Maizy Chen’s Last Chance: A Practice Discussion
Although the Newbery Committee will meet at the end of January 2023, to choose the most distinguished books for children published in the United States in 2022, the full Committee has already “gathered” twice (either digitally or in person) in 2022: once at LibLearnX to meet each other and be briefed of what to expect for their year-long service, and once during the ALA Annual Conference in June. At the June meeting, there is usually a chance to practice discussing a few books.
Here at Heavy Medal, we are also going to offer the opportunity for a practice discussion today about MAIZY CHEN’S LAST CHANCE by Lisa Yee. This title received five Heavy Medal nominations but did not make our final book list. It is not eligible for voting but will help us practice discussing! (And of course I have to say that Merci Suarez Changes Gears was the practice title in 2018 and then went on to win the medal).
On the real Newbery Committee, members discuss each of the nominated books (minus any that may have been withdrawn by consensus), starting with an introduction by one committee member. We’ll follow that model in written form and then open it up to discussion.
MAIZY CHEN’S LAST CHANCE by Lisa Yee depicts an 11-year old Chinese American girl’s summer at her grandparents in the small town of Last Chance. Through honest and heartwarming narration, vivid descriptions, and relatable characters- Yee takes readers on a journey in Maizy Chen’s brain. Strong in all six Newbery criteria, delineation of characters setting stand out the most.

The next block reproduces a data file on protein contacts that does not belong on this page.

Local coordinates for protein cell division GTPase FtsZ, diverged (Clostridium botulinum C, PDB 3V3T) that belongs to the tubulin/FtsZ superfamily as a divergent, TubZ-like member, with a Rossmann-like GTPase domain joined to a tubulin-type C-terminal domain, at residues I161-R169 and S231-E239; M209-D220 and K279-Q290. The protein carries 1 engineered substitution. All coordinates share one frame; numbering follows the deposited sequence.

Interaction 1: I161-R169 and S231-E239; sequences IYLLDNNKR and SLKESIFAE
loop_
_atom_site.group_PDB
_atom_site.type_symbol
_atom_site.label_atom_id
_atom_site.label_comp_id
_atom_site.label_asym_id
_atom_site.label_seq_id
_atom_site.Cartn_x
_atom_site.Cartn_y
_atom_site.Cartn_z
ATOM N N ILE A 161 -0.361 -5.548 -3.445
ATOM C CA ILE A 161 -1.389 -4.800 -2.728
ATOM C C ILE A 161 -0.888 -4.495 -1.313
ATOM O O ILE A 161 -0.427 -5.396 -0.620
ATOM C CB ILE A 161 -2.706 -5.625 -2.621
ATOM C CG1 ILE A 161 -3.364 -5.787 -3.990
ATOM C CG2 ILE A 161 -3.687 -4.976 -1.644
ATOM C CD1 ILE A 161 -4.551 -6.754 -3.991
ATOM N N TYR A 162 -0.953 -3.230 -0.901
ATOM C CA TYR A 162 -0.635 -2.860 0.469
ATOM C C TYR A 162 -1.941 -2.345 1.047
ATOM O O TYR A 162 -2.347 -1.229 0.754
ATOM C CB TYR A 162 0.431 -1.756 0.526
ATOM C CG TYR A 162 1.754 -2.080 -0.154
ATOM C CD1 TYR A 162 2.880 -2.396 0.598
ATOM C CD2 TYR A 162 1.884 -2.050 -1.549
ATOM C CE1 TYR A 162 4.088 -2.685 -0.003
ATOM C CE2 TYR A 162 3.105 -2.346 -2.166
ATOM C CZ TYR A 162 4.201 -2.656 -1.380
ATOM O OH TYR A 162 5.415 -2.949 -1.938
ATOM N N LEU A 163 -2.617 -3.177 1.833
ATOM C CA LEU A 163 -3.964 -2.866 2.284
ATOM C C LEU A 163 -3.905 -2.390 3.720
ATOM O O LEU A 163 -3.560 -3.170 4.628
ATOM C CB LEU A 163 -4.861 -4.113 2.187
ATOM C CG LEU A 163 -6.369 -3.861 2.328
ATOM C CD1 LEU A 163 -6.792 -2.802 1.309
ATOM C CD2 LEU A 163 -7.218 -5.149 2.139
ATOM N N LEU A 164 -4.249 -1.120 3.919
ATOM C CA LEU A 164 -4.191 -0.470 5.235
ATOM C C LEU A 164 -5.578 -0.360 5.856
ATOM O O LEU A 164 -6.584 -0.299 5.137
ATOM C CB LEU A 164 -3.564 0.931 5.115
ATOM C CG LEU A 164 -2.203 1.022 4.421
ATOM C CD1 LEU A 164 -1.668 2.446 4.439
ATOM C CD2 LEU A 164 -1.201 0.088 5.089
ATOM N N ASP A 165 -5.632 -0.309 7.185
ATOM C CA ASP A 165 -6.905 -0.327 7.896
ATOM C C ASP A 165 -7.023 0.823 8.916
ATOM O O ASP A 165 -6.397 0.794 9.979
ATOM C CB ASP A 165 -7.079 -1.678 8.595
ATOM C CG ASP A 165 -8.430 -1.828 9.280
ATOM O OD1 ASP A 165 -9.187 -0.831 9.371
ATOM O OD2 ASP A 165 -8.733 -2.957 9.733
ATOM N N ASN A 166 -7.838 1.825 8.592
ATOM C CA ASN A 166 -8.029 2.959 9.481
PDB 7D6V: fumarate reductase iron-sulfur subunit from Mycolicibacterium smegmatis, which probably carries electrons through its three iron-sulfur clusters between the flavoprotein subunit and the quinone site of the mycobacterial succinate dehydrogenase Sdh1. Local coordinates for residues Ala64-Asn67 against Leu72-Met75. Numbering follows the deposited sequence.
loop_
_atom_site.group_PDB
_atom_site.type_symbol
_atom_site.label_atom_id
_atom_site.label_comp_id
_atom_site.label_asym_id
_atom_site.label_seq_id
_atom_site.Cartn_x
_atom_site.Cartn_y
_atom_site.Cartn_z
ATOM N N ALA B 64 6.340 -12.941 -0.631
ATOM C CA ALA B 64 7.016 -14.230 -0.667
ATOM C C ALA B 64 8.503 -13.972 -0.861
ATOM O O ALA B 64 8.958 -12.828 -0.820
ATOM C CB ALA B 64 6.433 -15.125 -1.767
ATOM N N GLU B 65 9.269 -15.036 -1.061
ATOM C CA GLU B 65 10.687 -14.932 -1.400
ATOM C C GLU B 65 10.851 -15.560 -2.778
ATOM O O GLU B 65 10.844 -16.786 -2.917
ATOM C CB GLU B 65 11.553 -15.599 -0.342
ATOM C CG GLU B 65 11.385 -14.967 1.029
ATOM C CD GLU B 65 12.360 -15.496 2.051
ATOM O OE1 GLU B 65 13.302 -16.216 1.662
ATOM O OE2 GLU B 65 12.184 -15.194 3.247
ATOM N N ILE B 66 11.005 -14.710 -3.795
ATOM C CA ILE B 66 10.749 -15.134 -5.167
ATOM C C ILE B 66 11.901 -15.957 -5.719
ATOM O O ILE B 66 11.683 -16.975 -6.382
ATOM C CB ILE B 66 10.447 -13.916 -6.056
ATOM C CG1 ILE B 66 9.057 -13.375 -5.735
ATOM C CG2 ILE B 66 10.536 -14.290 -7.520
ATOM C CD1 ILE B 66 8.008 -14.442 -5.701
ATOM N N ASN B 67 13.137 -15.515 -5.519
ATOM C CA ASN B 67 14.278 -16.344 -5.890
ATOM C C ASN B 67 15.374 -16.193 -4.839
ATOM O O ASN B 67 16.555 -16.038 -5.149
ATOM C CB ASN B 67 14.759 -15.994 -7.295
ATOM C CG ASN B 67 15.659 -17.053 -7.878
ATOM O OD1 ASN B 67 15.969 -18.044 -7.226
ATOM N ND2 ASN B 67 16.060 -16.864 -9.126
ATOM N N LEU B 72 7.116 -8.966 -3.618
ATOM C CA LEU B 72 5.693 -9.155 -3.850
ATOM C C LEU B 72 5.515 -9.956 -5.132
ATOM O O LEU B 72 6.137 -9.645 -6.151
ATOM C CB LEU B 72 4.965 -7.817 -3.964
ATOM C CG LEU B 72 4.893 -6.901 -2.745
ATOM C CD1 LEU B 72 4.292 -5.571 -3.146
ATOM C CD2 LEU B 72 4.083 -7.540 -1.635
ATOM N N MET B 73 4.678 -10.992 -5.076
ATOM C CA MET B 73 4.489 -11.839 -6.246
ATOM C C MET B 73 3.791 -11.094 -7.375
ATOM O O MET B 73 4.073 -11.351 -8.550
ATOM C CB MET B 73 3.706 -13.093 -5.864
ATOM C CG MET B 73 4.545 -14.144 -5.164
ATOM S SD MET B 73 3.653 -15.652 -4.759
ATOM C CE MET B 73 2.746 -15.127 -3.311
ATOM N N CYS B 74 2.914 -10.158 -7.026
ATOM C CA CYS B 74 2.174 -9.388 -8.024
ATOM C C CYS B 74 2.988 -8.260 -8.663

We are introduced to a wide cast of characters with varying personal struggles and quirks. Viewing everything from Maizy’s optimistic and opportunistic eyes made it even more delightful. I appreciated the struggles of friendship with Maizy’s grandfather (Opa) and Walker, the progression of Maizy’s mom and Oma, the deeper meaning behind the Lady (Mac)Beth’s actions, and the layers behind Caroline and the other “bullies.”
Mom and Oma are always arguing about the little things, like the way my mother stacks the menus or that my grandmother saves piles of unread magazines. No one talks about the time my grandparents came to the TV commercial set and left without even speaking to my mother. The strain between them is as thick as jook, the Chinese rice porridge Opa has for breakfast.Chapter 17
Setting is also an integral part to this story, starting with the poignant name of LaSt Chance, which shows how much (and how little) the town has to offer- for Lucky, for Principal Holmes, for the Paper Sons in the photos… The recurring themes of the town being featured in Minnesota Don’t You Know, and how racism and bigotry exist there and anywhere may seem overdone, but I think they do not seem too forced. The Lucky stories also seamlessly connect the reader from present to past.
There’s much more I can expand on here but I’ll leave room in the comments for what everyone else has to say.
Heavy Medal Award Committee members and others are now invited to discuss this book further in the Comments section below. Please start with positive observations first; stick to positives until at least three comments have been posted or we reach 1:00 pm EST. Let the Mock Newbery discussion begin!
About Emily Mroczek-Bayci
Emily Mroczek (Bayci) is a freelance children’s librarian in the Chicago suburbs. She served on the 2019 Newbery committee. You can reach her at email@example.com.
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